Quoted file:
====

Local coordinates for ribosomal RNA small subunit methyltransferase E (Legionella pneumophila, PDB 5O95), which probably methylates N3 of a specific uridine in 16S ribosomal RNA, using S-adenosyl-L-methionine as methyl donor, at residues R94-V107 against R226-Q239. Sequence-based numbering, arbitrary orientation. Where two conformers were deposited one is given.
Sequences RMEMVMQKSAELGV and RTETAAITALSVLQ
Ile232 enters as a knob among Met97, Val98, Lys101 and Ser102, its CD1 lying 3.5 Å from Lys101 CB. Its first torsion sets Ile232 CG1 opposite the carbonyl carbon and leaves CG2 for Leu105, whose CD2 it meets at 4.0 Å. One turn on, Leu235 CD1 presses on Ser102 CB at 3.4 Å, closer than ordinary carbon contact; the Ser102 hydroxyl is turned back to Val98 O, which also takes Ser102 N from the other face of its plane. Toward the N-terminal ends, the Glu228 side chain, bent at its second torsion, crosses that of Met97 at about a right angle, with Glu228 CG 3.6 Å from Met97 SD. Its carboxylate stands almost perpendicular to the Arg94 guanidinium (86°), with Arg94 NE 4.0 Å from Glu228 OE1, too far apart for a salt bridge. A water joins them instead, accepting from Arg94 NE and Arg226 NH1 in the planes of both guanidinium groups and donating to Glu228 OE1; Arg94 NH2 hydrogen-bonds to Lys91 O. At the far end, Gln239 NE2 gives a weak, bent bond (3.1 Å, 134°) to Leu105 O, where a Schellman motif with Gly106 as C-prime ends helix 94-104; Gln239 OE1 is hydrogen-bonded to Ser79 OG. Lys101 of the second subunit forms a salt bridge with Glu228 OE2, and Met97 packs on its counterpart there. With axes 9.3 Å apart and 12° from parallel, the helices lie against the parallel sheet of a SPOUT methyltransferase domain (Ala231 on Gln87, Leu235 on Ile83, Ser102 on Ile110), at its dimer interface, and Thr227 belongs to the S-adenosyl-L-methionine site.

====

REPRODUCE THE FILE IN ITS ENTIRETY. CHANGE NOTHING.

Local coordinates for ribosomal RNA small subunit methyltransferase E (Legionella pneumophila, PDB 5O95), which probably methylates N3 of a specific uridine in 16S ribosomal RNA, using S-adenosyl-L-methionine as methyl donor, at residues R94-V107 against R226-Q239. Sequence-based numbering, arbitrary orientation. Where two conformers were deposited one is given.
Sequences RMEMVMQKSAELGV and RTETAAITALSVLQ
Ile232 enters as a knob among Met97, Val98, Lys101 and Ser102, its CD1 lying 3.5 Å from Lys101 CB. Its first torsion sets Ile232 CG1 opposite the carbonyl carbon and leaves CG2 for Leu105, whose CD2 it meets at 4.0 Å. One turn on, Leu235 CD1 presses on Ser102 CB at 3.4 Å, closer than ordinary carbon contact; the Ser102 hydroxyl is turned back to Val98 O, which also takes Ser102 N from the other face of its plane. Toward the N-terminal ends, the Glu228 side chain, bent at its second torsion, crosses that of Met97 at about a right angle, with Glu228 CG 3.6 Å from Met97 SD. Its carboxylate stands almost perpendicular to the Arg94 guanidinium (86°), with Arg94 NE 4.0 Å from Glu228 OE1, too far apart for a salt bridge. A water joins them instead, accepting from Arg94 NE and Arg226 NH1 in the planes of both guanidinium groups and donating to Glu228 OE1; Arg94 NH2 hydrogen-bonds to Lys91 O. At the far end, Gln239 NE2 gives a weak, bent bond (3.1 Å, 134°) to Leu105 O, where a Schellman motif with Gly106 as C-prime ends helix 94-104; Gln239 OE1 is hydrogen-bonded to Ser79 OG. Lys101 of the second subunit forms a salt bridge with Glu228 OE2, and Met97 packs on its counterpart there. With axes 9.3 Å apart and 12° from parallel, the helices lie against the parallel sheet of a SPOUT methyltransferase domain (Ala231 on Gln87, Leu235 on Ile83, Ser102 on Ile110), at its dimer interface, and Thr227 belongs to the S-adenosyl-L-methionine site.